OCTOBER 2017 BAD FAITH CASES: BREACH OF DUTY OF GOOD FAITH CLAIM SUBSUMED IN BREACH OF CONTRACT CLAIM; NO BAD FAITH WHERE PARTIES SIMPLY DISAGREE OVER AMOUNT OF RECOVERABLE DAMAGES (Middle District)

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The insured filed a UIM action against her insurer. Initially, the insured settled with the tortfeasor’s insurer for $85,000.

At the beginning of the litigation, the parties disputed the UIM coverage limits. The insured requested and paid for a policy of $50,000 per person and $100,000 per accident, yet some of the insurer’s documents indicated coverage limits of $100,000/$300,000. The insured’s counsel demanded $700,000 and threatened to bring a statutory bad faith claim against the insurer.

The insurer declined to settle, but clarified that the UIM coverage limits for the insured were $100,000 per person or $300,000 per accident. The parties then engaged in several efforts to clarify the coverage limits, and the insured produced requested medical records. The insured contended that material gaps existed in the disclosed medical records, however, and the insurer further attempted to obtain complete records. The insured sued for breach of contract and statutory bad faith.

The insurer successfully brought a partial summary judgment motion on the statutory bad faith claim. Nevertheless, the insured argued that the facts of the case allow her to bring a claim for breach of the common law contractual duty of good faith and fair dealing.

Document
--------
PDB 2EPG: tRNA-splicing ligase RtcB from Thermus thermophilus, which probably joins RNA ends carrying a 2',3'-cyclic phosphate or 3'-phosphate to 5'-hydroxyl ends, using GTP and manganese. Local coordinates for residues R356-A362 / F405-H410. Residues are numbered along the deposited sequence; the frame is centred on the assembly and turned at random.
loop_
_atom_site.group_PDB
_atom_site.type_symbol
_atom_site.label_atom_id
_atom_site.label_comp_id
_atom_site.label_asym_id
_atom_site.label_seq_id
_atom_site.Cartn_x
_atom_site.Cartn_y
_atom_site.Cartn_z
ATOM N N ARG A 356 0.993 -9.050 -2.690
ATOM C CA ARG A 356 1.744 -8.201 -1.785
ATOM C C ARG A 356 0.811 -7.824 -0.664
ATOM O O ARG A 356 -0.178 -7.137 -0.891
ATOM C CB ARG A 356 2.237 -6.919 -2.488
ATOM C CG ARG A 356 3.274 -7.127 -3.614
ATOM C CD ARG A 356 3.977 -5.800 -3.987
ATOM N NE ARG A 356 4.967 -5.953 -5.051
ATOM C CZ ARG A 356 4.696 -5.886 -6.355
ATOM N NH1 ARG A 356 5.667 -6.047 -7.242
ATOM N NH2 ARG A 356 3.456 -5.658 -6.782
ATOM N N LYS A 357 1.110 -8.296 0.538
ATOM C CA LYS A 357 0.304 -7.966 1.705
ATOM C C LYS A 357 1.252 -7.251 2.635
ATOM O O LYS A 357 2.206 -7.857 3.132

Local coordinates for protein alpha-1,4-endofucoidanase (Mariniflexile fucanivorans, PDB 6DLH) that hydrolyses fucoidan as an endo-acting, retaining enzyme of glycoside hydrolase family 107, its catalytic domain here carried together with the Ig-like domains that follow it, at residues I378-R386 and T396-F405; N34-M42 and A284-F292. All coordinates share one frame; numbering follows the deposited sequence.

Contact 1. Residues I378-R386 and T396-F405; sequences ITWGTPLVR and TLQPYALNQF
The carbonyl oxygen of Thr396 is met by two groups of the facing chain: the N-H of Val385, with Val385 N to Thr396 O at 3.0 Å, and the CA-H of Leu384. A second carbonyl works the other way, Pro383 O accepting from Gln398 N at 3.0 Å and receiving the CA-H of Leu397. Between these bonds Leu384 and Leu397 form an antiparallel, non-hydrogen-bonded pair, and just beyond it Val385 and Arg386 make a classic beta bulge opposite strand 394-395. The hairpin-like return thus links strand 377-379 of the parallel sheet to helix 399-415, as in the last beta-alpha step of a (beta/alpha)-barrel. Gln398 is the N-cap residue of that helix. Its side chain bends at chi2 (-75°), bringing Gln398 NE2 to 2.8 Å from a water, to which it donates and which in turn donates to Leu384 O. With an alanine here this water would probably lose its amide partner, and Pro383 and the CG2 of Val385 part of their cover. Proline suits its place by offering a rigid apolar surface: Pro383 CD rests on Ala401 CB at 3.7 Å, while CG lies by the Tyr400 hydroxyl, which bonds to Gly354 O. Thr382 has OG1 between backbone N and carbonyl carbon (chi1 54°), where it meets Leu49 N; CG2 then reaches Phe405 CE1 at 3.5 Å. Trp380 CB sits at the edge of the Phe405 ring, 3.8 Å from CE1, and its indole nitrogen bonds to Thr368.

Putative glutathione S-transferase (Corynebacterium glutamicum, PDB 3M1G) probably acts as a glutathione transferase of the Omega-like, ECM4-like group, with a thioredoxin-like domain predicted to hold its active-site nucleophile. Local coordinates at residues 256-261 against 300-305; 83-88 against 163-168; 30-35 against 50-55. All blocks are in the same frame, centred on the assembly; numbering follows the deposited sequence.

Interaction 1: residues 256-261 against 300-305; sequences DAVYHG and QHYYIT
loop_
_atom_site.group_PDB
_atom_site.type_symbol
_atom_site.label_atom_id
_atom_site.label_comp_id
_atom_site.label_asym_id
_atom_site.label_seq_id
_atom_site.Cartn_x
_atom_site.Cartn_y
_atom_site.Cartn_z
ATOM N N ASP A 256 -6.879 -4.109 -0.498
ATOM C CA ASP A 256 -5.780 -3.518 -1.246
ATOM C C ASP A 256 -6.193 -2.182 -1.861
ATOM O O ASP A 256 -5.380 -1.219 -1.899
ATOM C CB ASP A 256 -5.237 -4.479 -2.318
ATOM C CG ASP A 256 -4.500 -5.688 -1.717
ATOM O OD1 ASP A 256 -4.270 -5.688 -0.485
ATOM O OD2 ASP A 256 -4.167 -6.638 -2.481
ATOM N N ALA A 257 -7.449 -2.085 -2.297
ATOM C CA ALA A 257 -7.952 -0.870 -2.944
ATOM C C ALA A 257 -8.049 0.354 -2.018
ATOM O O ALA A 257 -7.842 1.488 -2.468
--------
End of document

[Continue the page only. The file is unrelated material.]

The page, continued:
The insurer argued that such a claim is improper, and the Court agreed. “Pennsylvania law does not recognize a separate breach of contractual duty of good faith and fair dealing where said claim is subsumed by a separately pled breach of contract claim.” The Court reasoned that, for first-party claims of insurance benefits, a claim for breach of the duty of good faith and fair dealing merges with a separately pled breach of contract claim, where both claims arise out of the same facts.

Furthermore, the Court stated that the insured’s argument would lose on the merits. The insurer reasonably investigated the claim and offered coverage in excess of premiums charged to the insured. A disagreement between the parties on the amount of recoverable damages does not constituted bad faith. “[The] bad faith claim should be dismissed because the uncontested facts simply do not permit a reasonable inference of bad faith on the part of [the insurer] in this case.”

As such, the Court ruled that the insurer did not breach its contractual duty of good faith in a way that would support an independent contractual bad faith claim.

Date of Decision: October 5, 2017

Ridolfi v. State Farm Mut. Auto. Ins. Co., 2017 U.S. Dist. LEXIS 165013 (M.D. Pa. Oct. 5, 2017) (Carlson, J.)

 

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